Characterizing the Moon's radiation environment

April 9, 2013

The radiation environment near the Moon could be damaging to humans and electronics on future missions. To characterize this potentially hazardous environment, the Cosmic Ray Telescope for the Effects of Radiation (CRaTER) on board the Lunar Reconnaissance Orbiter mission, which orbits at 50 kilometers (31 miles) above the Moon's surface, measures the radiation that would be absorbed by either electronic parts or human tissue behind the shielding of a spacecraft.

CRaTER has measured the lunar since 2009, during the recent solar minimum. The solar wind is less turbulent during solar minima and thus presents less of a barrier to incoming , so cosmic rays were at a high during that time period. Cosmic rays include various high energy particles, and they create a shower of secondary radiation upon impact with the Moon or a spacecraft's shielding.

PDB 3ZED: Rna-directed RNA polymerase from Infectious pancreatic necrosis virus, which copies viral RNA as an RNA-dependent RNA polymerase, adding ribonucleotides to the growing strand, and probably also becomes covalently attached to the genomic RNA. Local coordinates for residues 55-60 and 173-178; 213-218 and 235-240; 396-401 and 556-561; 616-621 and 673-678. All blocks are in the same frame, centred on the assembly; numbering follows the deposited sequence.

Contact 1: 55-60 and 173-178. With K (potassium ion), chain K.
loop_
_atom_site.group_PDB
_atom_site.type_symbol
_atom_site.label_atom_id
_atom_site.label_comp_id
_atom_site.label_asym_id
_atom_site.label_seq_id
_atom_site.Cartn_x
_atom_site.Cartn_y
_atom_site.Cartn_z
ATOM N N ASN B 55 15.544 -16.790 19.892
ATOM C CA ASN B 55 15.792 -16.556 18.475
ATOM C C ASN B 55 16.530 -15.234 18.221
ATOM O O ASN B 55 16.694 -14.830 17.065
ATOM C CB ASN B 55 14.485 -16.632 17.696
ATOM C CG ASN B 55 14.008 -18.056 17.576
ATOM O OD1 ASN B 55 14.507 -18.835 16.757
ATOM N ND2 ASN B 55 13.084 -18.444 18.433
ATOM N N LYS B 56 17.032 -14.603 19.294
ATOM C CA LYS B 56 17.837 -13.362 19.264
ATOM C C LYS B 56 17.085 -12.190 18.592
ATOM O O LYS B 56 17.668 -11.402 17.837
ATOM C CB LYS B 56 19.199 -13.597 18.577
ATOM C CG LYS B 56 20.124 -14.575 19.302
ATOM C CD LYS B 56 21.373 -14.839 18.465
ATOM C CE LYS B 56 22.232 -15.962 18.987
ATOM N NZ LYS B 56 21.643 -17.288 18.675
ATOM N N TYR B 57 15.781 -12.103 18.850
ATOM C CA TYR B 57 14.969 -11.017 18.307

Looper et al. ran simulations that model the response of the CRaTER sensor to various energetic particles. The simulations enabled the researchers to extract observations about the radiation environment from observations specific to the sensor. Looking at contributions from galactic cosmic rays, secondary particles, and sensor background, they were able to derive energy spectra for the radiation dose that humans or instruments would absorb in the lunar environment.

Explore further: Cosmic rays alter chemistry of lunar ice

More information: Characterizing the Moon's radiation environment, Space Weather, doi: 10.1002/swe.20034, 2013. http://onlinelibrary.wiley.com/doi/10.1002/swe.20034/abstract

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